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Five myths about nuclear weapons via The Washington Post

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Myth No. 1
Nuclear weapons haven’t been used since Nagasaki.

In 2008 Cambridge University Press published a book titled “The Nuclear Taboo: The United States and the Non-Use of Nuclear Weapons since 1945” by international relations scholar Nina Tannenwald. The suggestion — that nuclear weapons haven’t been used whatsoever since the bombing of Nagasaki — has made its way into textbooks and magazines, with one 2014 Boston Review article wondering “nuclear weapons haven’t been used since 1945. Is the persistence of the arsenal really a problem?”

Although nuclear weapons have not been used again in combat, they’ve been detonated 2,055 times since Aug. 9, 1945, mostly by the United States and the Soviet Union. These tests have been both demonstrations of force, and experiments with weapon design and effectiveness. From 1946 to 1958, for example, the United States exploded the equivalent of 1.6 Hiroshima bombs every day in the Marshall Islands to study the weaponry and intimidate Moscow; the USSR wrought similar devastation near the Arctic Circle and in present-day Kazakhstan.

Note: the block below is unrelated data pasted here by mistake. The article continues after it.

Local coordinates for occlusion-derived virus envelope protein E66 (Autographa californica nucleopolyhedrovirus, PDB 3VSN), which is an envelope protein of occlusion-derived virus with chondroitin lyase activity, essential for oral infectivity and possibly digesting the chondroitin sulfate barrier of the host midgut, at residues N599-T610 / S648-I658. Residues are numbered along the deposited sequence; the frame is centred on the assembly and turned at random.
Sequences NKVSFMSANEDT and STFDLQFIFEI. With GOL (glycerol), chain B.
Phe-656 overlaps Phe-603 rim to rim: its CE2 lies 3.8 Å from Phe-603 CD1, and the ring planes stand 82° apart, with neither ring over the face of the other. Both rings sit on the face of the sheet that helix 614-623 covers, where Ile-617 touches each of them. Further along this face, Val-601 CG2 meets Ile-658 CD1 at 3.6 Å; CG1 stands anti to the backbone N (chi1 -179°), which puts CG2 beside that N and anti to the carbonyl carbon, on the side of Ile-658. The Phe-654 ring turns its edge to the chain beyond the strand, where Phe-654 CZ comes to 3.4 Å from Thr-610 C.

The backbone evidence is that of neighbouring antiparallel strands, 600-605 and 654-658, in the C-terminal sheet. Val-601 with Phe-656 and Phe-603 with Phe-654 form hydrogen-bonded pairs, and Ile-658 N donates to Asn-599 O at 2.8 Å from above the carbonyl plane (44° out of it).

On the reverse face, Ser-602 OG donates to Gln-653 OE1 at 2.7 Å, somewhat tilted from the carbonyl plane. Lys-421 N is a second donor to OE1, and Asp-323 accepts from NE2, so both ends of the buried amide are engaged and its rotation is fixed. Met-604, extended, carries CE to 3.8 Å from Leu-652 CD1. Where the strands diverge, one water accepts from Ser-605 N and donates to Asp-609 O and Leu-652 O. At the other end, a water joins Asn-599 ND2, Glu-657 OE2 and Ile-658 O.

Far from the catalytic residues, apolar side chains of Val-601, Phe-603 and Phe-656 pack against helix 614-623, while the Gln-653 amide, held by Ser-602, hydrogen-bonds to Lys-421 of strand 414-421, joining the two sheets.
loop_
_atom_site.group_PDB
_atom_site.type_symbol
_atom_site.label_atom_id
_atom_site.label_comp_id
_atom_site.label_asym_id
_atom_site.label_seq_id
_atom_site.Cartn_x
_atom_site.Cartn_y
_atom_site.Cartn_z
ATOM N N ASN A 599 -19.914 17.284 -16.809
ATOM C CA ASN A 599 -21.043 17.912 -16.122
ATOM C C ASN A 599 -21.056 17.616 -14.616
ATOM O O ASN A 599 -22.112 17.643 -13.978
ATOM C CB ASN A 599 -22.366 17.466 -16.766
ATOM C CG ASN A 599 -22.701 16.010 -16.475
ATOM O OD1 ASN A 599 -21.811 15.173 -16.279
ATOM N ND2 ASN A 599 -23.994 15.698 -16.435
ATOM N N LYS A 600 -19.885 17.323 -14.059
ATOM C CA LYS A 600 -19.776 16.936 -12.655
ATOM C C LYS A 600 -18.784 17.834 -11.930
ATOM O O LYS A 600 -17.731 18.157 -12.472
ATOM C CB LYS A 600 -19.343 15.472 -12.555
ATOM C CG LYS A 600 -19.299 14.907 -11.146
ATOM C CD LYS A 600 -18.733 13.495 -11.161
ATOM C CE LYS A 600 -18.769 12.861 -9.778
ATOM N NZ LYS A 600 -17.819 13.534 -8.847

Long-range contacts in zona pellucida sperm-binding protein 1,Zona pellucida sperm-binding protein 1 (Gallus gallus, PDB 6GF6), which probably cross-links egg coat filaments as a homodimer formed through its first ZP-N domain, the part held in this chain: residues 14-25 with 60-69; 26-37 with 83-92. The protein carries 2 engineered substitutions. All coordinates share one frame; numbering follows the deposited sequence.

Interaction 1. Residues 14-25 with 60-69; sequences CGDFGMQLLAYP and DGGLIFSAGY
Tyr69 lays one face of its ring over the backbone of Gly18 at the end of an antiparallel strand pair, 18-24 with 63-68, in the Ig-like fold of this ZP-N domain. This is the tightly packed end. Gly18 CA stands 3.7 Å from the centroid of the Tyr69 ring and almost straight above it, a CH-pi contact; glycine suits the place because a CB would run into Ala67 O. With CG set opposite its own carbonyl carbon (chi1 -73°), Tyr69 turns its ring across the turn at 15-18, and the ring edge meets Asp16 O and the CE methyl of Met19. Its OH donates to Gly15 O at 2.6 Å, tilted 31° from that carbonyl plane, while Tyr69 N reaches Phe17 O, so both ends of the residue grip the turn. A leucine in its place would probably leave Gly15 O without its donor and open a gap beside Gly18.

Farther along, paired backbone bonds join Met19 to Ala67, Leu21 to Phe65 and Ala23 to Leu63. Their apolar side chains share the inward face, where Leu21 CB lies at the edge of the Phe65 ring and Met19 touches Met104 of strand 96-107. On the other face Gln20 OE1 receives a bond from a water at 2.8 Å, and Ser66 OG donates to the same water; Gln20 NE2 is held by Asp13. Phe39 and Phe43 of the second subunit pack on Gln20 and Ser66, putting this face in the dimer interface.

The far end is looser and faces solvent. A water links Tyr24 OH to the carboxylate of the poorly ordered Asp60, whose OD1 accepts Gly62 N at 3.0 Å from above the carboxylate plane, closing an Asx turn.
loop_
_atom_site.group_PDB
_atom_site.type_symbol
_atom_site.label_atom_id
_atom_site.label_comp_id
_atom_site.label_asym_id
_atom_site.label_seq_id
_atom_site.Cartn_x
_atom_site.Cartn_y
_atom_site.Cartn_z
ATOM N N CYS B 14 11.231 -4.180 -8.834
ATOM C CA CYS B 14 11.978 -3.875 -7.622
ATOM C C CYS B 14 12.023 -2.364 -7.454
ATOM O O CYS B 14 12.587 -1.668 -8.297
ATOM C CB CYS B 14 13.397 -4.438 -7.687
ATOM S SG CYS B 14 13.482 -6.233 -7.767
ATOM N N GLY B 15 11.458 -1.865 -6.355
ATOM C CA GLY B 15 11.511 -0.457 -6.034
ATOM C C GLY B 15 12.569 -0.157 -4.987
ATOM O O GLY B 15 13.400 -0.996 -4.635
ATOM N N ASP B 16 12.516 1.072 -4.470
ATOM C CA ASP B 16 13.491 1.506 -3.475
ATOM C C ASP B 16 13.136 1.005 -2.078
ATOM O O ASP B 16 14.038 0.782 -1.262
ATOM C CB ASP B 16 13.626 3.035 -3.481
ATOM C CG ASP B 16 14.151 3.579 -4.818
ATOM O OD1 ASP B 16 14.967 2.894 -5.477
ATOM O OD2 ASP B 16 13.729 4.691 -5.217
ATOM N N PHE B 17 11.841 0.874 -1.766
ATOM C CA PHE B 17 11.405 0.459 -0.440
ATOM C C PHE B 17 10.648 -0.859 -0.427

Myth No. 2
Nuclear weapons keep the peace.

“The sensible path to peace starts with the realization that peace can be secured only through strength,” Robert Spalding, a military fellow at the Council on Foreign Relations, wrote in The Washington Post in 2013, adding that “nuclear weapons represent that strength.” In 2009, Jonathan Tepperman, then deputy editor of Newsweek International,argued that nuclear weapons ensure peace by “making the costs of war obvious, inevitable, and unacceptable.”

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If fear of nuclear war prevents leaders from taking steps that might lead to nuclear war, and if Kennedy knew that blockading Cuba might result in nuclear war, then why wasn’t Kennedy deterred?” Ward Wilson wrote in his book “5 Myths about Nuclear Weapons.”

A non-nuclear explosion laced with radioactive materials (a dirty bomb) is a more likely and far less destructive scenario: Since 1995 there have been 2,889 confirmed cases of lost, stolen or misused nuclear or radioactive material, according to the International Atomic Energy Agency.

Also more likely: a major nuclear accident. From 1950 to 1968, at least 1,200 nuclear weapons were involved in “significant” incidents in the United States, according to Eric Schlosser’s book “Command and Control,” which details a 1980 explosion at an Arkansas missile silo that threw a thermonuclear warhead into the sky. And from 2009 to 2013 there were 1,500 reportable incidents involving U.S. nukes or the systems that manage them, according to the anti-nuclear nonprofit Global Zero.

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